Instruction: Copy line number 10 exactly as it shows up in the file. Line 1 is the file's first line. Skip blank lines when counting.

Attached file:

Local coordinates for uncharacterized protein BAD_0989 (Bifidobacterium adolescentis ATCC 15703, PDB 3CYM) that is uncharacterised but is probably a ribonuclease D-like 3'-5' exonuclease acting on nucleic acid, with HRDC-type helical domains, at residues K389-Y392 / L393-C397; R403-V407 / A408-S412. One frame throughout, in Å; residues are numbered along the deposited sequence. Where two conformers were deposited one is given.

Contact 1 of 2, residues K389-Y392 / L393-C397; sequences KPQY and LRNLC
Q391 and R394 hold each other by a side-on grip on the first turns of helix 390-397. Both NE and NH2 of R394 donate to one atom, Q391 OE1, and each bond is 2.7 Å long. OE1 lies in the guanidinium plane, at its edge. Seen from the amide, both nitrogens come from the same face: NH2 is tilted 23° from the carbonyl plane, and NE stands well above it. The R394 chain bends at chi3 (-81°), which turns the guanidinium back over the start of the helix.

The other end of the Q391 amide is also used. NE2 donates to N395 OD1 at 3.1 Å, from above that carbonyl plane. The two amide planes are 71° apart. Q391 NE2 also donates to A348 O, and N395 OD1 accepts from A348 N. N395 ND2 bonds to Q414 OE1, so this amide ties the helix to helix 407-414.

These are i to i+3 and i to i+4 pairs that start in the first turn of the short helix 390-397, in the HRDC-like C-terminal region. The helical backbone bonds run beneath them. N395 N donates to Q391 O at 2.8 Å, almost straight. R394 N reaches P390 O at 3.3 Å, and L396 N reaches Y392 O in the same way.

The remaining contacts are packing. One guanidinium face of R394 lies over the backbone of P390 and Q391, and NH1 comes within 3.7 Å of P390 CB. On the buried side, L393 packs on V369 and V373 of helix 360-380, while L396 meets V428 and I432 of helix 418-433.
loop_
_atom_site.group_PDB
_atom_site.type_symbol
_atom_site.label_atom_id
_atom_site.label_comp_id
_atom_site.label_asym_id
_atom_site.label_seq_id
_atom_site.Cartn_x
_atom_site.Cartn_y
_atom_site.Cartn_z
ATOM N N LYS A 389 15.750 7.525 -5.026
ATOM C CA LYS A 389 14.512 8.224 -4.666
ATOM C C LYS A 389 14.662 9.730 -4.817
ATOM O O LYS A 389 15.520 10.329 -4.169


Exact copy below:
_atom_site.label_atom_id